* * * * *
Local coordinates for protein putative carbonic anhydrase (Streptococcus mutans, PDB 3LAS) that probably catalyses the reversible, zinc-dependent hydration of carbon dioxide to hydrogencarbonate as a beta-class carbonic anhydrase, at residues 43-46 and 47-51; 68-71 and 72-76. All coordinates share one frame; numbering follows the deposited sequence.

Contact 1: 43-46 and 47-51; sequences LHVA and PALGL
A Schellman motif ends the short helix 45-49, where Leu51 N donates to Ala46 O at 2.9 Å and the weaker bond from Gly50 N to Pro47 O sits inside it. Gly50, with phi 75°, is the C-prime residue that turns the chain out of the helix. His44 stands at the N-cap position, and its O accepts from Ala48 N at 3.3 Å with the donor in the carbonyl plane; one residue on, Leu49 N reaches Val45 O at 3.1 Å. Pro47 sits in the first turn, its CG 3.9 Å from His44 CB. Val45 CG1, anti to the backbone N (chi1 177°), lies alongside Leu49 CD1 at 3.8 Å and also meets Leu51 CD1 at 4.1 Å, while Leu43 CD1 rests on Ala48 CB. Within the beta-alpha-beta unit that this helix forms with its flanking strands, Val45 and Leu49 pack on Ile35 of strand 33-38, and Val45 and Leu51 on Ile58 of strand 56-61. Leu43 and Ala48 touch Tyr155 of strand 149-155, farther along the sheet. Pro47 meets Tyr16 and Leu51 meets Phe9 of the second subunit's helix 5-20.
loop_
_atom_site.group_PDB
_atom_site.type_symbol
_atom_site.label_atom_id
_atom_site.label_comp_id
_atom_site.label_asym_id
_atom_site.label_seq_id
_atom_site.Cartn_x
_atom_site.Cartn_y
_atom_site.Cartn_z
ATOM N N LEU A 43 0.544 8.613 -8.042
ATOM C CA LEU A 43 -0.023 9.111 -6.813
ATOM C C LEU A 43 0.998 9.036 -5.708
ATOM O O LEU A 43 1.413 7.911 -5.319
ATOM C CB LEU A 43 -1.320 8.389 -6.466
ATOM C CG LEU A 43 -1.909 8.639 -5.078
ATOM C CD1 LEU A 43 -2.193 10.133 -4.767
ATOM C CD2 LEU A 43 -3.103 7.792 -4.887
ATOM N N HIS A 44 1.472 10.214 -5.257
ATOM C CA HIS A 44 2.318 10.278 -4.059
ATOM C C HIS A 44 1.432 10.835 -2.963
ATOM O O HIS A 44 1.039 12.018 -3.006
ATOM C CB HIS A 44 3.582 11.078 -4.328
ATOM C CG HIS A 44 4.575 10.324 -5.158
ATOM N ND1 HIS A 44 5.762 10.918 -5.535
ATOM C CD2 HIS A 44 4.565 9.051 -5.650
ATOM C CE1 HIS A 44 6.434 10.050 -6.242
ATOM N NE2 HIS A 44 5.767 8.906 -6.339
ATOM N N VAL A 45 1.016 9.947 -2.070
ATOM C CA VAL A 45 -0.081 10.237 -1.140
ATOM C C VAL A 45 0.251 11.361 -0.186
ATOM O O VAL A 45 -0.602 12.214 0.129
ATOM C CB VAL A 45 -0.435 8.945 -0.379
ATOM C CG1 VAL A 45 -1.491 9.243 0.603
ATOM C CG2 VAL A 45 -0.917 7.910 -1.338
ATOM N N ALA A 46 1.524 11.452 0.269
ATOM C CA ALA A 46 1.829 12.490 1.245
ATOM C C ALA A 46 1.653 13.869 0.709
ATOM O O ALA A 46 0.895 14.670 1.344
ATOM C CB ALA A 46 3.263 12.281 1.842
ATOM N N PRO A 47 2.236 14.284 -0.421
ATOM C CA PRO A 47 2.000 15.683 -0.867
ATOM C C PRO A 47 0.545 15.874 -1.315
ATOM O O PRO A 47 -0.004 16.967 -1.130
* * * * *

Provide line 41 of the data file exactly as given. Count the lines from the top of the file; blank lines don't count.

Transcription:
ATOM C C ALA A 46 1.653 13.869 0.709